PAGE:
I go into RPG games with the full knowledge that I will be assaulted by a line of repeated experiences as long as my leg.
I suppose one should be annoyed at the fact that RPGs are so loaded with the same old design thing. Still, there are a lot of things that I look forward to when it comes to this type of game. So I thought I’d make a list of some of the sorts of things that RPGs do so damned often because they do it so damned right.
The Party of Misfits
I have almost never played an RPG where everyone gets along from the word go. Sure, there may be a couple of friends who start things off together, but more or less an RPG’s party is made up of people who would otherwise never seek each other out. The line of circumstances that would lead these people to meet fly against all reason and numerical possibility.
As impossible as it all seems, and as obvious as it is that this party of unlikely characters will all eventually coalesce into a team, it’s still fun to watch those interactions. To see those characters develop around and with each other. Together, they face things that would rip apart most, but they always somehow pull it off and are stronger for it.
I suppose the best way to describe it is by calling it The Reality Show Effect. These people are written together for maximum entertainment value. And I still love it.
I sort of touched on this in my last post about RP’ing villains, but it bears repeating–baddies should have even more charisma than the main heroes. A good bad guy makes the RPG more enjoyable. The best part of many RPGs is that there’s always a long LINE of awesome villains to enjoy. And they run the gamut from dark and deadly to murderous to refined gentleman to campy. There’s always at least one bad guy you’re going to love to hate, or you’re going to feel satisfied by their ending.
Some things just never get old, and the grand battle against a good villain is one of them. And it doesn’t even have to be the final fight–there’s been more than a few “minibosses” who stood out more than the big boss fight. Characters like Magus from Chrono Trigger or Thanatos from Secret of Mana…lots of fights that were not the main point, but were oh so satisfying.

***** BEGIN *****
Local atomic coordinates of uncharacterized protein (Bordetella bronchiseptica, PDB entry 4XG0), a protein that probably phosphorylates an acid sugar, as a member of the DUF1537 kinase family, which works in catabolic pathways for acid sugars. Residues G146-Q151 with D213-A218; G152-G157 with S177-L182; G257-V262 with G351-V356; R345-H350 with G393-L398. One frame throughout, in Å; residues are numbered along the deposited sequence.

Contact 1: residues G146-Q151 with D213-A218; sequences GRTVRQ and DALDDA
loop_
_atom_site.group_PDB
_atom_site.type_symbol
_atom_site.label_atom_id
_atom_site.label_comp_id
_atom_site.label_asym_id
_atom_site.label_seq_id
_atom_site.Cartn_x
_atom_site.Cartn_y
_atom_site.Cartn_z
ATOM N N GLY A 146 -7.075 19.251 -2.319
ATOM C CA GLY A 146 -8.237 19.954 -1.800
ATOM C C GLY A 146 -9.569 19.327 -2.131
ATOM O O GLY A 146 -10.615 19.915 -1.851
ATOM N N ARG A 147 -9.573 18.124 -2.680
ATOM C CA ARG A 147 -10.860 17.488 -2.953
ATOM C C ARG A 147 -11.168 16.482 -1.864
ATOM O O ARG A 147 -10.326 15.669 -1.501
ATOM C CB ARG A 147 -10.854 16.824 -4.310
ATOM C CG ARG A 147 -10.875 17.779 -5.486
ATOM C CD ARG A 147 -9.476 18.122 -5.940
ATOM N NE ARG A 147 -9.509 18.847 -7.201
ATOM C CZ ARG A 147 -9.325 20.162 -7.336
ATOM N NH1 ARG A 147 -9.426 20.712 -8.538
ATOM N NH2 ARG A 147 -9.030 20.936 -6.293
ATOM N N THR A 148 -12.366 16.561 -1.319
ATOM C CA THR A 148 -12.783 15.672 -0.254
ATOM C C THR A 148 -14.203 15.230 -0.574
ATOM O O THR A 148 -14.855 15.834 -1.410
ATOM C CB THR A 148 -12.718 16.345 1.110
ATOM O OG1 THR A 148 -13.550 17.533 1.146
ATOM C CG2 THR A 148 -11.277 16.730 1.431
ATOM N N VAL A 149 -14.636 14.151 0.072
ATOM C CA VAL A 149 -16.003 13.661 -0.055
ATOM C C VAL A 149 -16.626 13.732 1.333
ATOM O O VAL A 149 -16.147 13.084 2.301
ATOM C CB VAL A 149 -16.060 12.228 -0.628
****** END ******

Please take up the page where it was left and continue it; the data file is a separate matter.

Which segues nicely in to…
The Battle System
Granted, this is pretty much the bread and butter of an RPG, and a bad one can really make things awful…but when an RPG nails its combat model, nothing feels better. From the stance changing and combat motions of The Witcher to the tactics/free movement mashup of Valkyria Chronicles to the careful timing and planning of the Active Time Battle system in nearly every Final Fantasy game, a good combat model will always make killing legions of enemies a good time.
A lot of MMOs live and die even harder by this sort of thing, and it admittedly is where I look to for some excellent RPG combat. WildStar’s model is almost more like a shooter, but it doesn’t require quite the same amount of twitch skills as one. Tabula Rasa had a really nice system that tied together tab-target with a small bit of ironsight aiming, as well as positioning bonuses. Even a classic MMO combat model with hotbar skills and cooldowns can be engaging if the combat motions and cadence are done right.
The Music Pieces
You know what I’m talking about…The Drama Theme. The Victory Fanfare. The Dungeon Song. The Danger Theme. The Hard Battle Theme. Each moment is accentuated by a distinct song that prepares you for what should be an epic moment.
A good music piece can heighten the enjoyment of even the worst battle systems or the most awful fights. I actually found Super Mario RPG to be an obnoxious game, but the themes that played during regular fights were some of the must energetic things I’d ever heard out of an SNES. And part of the reason why I recall a moment in an RPG’s story so vividly is due to an awesome piece of music.
Everything about a good song sets the table for a moment that’s not to be missed and is trying to be remembered. Most of the time, RPG’s do just that. And frankly, there’s not a lot of other game genres that nail that quite as well.
No other genre offers up these sorts of things like an RPG, and it’s for these reasons that I keep coming back to them. The fact that a lot of these same tropes have also made their way into many MMOs makes me pretty happy as well, to be honest. People can argue until they’re blue in the face about how MMOs are becoming thin with RPG elements, but for my money an RPG is more than just a character sheet and a dice roll. The whole pile of experiences bundled together is what makes an RPG for me.